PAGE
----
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Re: [GTh] Two DeConick Blog Entries

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  • Michael Grondin
    ... Having given my own question some thought, I d like to propose a tentative answer to it. Briefly put, it s that Abrasax/Abraxas was associated with fate,
    Message 1 of 3 , Apr 22, 2009
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      > I'm inclined to think that the originators of Coptic Thomas would
      > have been familiar with the made-up name 'Abraxas'. What's
      > intriguing, I think, is that if they did, what would they likely have
      > made of its numeric connection with the sum of the factors of
      > the holy name?

      Having given my own question some thought, I'd like to propose
      a tentative answer to it. Briefly put, it's that Abrasax/Abraxas was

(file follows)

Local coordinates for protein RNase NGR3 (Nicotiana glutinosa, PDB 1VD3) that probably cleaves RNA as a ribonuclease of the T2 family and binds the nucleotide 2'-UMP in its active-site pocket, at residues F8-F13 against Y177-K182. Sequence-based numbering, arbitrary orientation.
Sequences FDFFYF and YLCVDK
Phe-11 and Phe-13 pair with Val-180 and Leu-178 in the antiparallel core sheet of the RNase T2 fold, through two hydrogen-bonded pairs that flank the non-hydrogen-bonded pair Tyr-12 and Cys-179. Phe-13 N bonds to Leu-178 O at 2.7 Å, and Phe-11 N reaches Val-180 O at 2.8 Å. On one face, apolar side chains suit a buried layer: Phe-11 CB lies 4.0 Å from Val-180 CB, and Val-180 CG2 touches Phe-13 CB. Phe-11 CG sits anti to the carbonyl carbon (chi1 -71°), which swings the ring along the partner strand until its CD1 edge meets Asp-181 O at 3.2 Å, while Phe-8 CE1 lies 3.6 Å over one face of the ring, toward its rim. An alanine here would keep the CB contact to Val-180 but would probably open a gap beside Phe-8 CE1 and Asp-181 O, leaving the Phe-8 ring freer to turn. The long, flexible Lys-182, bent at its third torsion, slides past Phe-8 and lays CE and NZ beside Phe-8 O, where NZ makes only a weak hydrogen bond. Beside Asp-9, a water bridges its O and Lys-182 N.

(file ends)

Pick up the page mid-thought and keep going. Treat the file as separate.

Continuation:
associated with fate, and that Jesus (IS) came to break the bonds
      of fate. Or so it says in the Apocryphon of John, a work with which
      the originators of Coptic Thomas were intimately familiar.

      Now admittedly, the name Abrasax doesn't appear in ApocJn.
      The word translated 'fate' there is '$IMARMEN2' ('Simarmenh',
      according to Don's transliteration, I believe). I've so far been
      unable to determine if this was a Greek or Coptic word. The
      point is, however, that Abrasax was associated with fate.

      Here is some of what April DeConick wrote recently:
      "Abrasax is the astral lord who rules the celestial spheres...
      He would be the one most powerful in controlling your fate. ...
      he is a "demon" in the sense that he is a capricious very powerful
      power in the skies who controls your fate, ruling the entire universe."

      In the system of Basilides, there were 365 heavens, and so the
      character Abrasax, the numeric value of whose name was 365,
      was designated as the ruler of the heavens. I believe that the
      originators of ApocJn were familiar with Basilides' system, altho
      they had their own. Still, in their own, fate was a huge force to
      be overcome.

      In ApocJn, there are three references to "fate" - all in a single
      paragraph on p.121 of NHL. The passage actually starts at the
      bottom of p.120, however, where John asks Jesus, "Where
      did the counterfeit spirit come from?" According to the story